2017 Toyota Prius Prime: first drive of new plug-in hybrid (Page 2)

    They say this is achieved by using carbon fiber hatch components but their weight numbers are inconsistent with the specs published on Toyota's global website (1510 kg) which are close to Danny's 3,362 pounds.

    FURTHER UPDATE:
    GCR is confused. According to the Toyota event report from Wayne Gerdes, the 77 pound difference is not between the standard gen 4 Prius and the gen 4 Prius Prime but is instead the difference between the weight of the gen 3 Prius Plug-in 4.4 kWh battery pack and the gen 4 Prius Prime 8.8 kWh pack.

    Full speed dynamic radar cruise control will be standard?
     
    #4 Jeff N, Jul 11, 2016
    Last edited: Jul 12, 2016
  5. offib

    offib Junior Member

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    So the missing 5th seat is due to weight limitations, as if we've never gone above them before... Ah well, bit of a shame, and I guess it's too early to be swapping out rear seats with the regular car.
     
  6. iplug

    iplug Senior Member

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    Raised floor in the cargo area looks more refined now, fixed the fit/finish.
     
  7. Trollbait

    Trollbait It's a D&D thing

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    The new stuff I learned were the reasons we don't get the solar option and the emergency power out.
    The first is simply because of cost. Few of those that found the idea interesting are going to be willing to pay the $3000 for it. That is around the cost of getting a hybrid Camry over the ICE model.

    The second is tied to Chademo. In Japan, there are home EVSE available that allow any plug in, and FCEV with the plug hardware, to power the house, but it requires the Chademo plugs. With the Chademo option not as needed as in the Japanese market, there is no way to power a house. While many might be willing to pay to be able to charge by Chademo, few are going to buy that EVSE. They are coming here to make the Mirai's PTD an available option for the few getting the car, but the EVSE might cost around $10k. There are more affordable options for emergency power.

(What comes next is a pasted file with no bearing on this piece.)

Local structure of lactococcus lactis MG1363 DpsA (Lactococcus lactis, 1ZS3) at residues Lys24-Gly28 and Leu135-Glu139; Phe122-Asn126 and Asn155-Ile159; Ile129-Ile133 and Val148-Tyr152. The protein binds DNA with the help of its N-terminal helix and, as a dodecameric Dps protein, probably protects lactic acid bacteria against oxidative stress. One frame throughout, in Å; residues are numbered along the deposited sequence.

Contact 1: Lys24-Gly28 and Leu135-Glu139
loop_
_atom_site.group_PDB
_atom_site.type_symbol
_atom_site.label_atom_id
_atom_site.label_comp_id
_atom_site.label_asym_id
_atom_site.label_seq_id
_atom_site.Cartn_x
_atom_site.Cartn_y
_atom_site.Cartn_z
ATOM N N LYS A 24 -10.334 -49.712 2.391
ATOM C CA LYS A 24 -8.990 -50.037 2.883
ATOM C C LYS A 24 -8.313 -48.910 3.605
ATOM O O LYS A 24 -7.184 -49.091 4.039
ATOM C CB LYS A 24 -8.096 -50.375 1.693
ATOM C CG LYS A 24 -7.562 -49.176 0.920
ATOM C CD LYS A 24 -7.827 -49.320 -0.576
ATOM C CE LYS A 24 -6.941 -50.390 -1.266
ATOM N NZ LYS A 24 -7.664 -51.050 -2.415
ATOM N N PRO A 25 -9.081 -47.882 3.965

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  8. Coast Cruiser

    Coast Cruiser Senior Member

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    Are there any new Prius Prime's in the U.S. Yet? I'll tell you why I'm asking, after somebody replies to my question...

    And what are those "elongated" lights in the rear fenders? Thanks.
     
  9. Pijoto

    Pijoto Active Member

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    Great pics, falling in love with the Prime the more I see it... Too bad you couldn't test the efficiency of EV Auto though, that's what I'm most interested in since my daily mileage commute is in the 30's round trip.
     
  10. bisco

    bisco cookie crumbler

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    it doesn't come out until later this year.
     
  11. drash

    drash Senior Member

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    I think they are still tweaking and we may have a number using EV Auto as opposed to HV (121 HP) and EV (91 HP). Might have a different power curve in EV Auto much like "blended mode" on the current PiP. Since its still a preproduction model I guess we'll have to wait for the real answers.

    I think everybody's numbers are a little soft. The curb weight for my PiP is 3,165lbs. The Prime is about 89kg heavier not 100 like it says on the Toyota Global site. The curb weight on the 2016 Prius Two is 3,075 or about 130kg (287lbs) less than the Prime.

    Meaning it'll have a higher price tag for the base. :cool:
     
  12. Coast Cruiser

    Coast Cruiser Senior Member